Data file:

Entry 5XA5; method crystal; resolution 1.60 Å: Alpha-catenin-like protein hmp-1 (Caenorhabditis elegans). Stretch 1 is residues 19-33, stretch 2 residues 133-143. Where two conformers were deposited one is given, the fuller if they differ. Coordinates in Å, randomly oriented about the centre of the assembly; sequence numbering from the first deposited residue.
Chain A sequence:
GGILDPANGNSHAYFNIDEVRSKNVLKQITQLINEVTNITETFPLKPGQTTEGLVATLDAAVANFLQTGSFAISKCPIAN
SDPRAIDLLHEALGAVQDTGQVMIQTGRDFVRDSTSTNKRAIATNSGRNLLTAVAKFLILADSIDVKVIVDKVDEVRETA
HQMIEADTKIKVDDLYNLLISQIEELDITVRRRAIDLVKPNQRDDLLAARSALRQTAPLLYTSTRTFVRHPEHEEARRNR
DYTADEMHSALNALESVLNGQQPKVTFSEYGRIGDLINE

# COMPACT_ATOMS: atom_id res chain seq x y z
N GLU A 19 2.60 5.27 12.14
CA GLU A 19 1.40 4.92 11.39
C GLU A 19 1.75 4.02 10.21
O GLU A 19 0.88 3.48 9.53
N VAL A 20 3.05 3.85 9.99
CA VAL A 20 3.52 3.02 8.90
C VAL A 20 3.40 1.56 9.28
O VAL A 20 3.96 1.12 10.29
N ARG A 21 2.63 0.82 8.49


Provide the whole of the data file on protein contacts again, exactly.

Entry 5XA5; method crystal; resolution 1.60 Å: Alpha-catenin-like protein hmp-1 (Caenorhabditis elegans). Stretch 1 is residues 19-33, stretch 2 residues 133-143. Where two conformers were deposited one is given, the fuller if they differ. Coordinates in Å, randomly oriented about the centre of the assembly; sequence numbering from the first deposited residue.
Chain A sequence:
GGILDPANGNSHAYFNIDEVRSKNVLKQITQLINEVTNITETFPLKPGQTTEGLVATLDAAVANFLQTGSFAISKCPIAN
SDPRAIDLLHEALGAVQDTGQVMIQTGRDFVRDSTSTNKRAIATNSGRNLLTAVAKFLILADSIDVKVIVDKVDEVRETA
HQMIEADTKIKVDDLYNLLISQIEELDITVRRRAIDLVKPNQRDDLLAARSALRQTAPLLYTSTRTFVRHPEHEEARRNR
DYTADEMHSALNALESVLNGQQPKVTFSEYGRIGDLINE

# COMPACT_ATOMS: atom_id res chain seq x y z
N GLU A 19 2.60 5.27 12.14
CA GLU A 19 1.40 4.92 11.39
C GLU A 19 1.75 4.02 10.21
O GLU A 19 0.88 3.48 9.53
N VAL A 20 3.05 3.85 9.99
CA VAL A 20 3.52 3.02 8.90
C VAL A 20 3.40 1.56 9.28
O VAL A 20 3.96 1.12 10.29
N ARG A 21 2.63 0.82 8.49